A chicken’s digestive system is very different from humans.
The main difference is that they have crops and gizzards, both of which have important roles and affect greatly the efficiency with which chicken can get the most out of the feed they eat. Both have evolved over millions of years during which the ancestor of chicken, the Indian Jungle Fowl lived in the dim, humid and hot conditions of ancient jungles.
In the jungle there were and still are many predators looking for a chicken dinner! So when the Jungle fowl eats it has to eat very quickly and then fly up into the jungle canopy before it gets eaten itself. The survival of the fittest led to a food storage system, known as the crop. The food in the crop, consisting of plant material, insects, berries and seeds, formed a porridge like mass, which gradually emptied further down the gut until empty. The crop was filled twice a day, first early in the morning, before the heat of the day and after the sun had gone down in the cooler evening. During the time the food was in the crop, the cells of the plant material soaked up water (there is a lot on the jungle floor) and swelled up. The swelling of the plant cells burst the cell walls, which released their contents for better digestion in the lower gut.
The soaked food then passes slowly to the next organ, the gizzard, which is a very muscular grinding organ. Its function is to grind the hard grains, seeds and hard-shelled insects into much smaller particles so that the digestive juices secreted in the lower gut can get at the starches and proteins. The smaller the particles the bigger the surface area for the digestive enzymes to work on, so evolution led to very efficient gizzards, which with the crop, enabled the most value to be extracted from the food eaten.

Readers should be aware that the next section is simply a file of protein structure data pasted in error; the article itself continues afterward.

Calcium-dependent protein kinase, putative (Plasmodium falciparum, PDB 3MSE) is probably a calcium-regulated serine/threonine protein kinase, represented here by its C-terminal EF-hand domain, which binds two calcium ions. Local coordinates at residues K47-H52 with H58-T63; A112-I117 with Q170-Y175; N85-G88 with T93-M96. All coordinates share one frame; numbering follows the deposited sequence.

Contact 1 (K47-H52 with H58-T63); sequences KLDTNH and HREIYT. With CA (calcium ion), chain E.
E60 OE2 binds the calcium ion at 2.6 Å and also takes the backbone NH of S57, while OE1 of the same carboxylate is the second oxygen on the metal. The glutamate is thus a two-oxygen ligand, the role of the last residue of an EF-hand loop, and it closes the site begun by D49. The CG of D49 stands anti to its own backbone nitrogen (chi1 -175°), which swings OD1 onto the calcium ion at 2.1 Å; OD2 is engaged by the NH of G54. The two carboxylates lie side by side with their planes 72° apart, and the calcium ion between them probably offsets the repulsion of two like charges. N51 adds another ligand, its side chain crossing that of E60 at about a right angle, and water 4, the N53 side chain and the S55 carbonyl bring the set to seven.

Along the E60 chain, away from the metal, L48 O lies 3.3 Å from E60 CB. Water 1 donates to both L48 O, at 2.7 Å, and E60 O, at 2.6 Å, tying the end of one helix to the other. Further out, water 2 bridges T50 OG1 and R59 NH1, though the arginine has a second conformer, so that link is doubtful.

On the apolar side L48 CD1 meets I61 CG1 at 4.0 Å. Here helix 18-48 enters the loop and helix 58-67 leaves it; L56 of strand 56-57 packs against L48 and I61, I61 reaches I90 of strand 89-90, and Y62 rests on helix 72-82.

The effect of Intensive housing (post 1950’s)
Before this, chicken were kept on free range, and fed twice a day including some whole grains. So the crop and gizzard were fully functional, which ensured very efficient use of the food eaten. But when intensive housing started, things changed dramatically.
Old feeding equipment such as tube feeders, cable and flight systems and chain feeders led to ad-lib feeding, which is unnatural for the birds. All feed was produced in compound feed factories, where all the whole grain components were put through hammer mills. So there were no whole grains for the gizzard to grind. So two important organs, which chicken had evolved were redundant, and made no contribution to digestion.
FLOCKMAN restores digestive efficiency to the modern broiler, resulting in the better feed efficiency seen, as well as Health and Welfare benefits to the birds.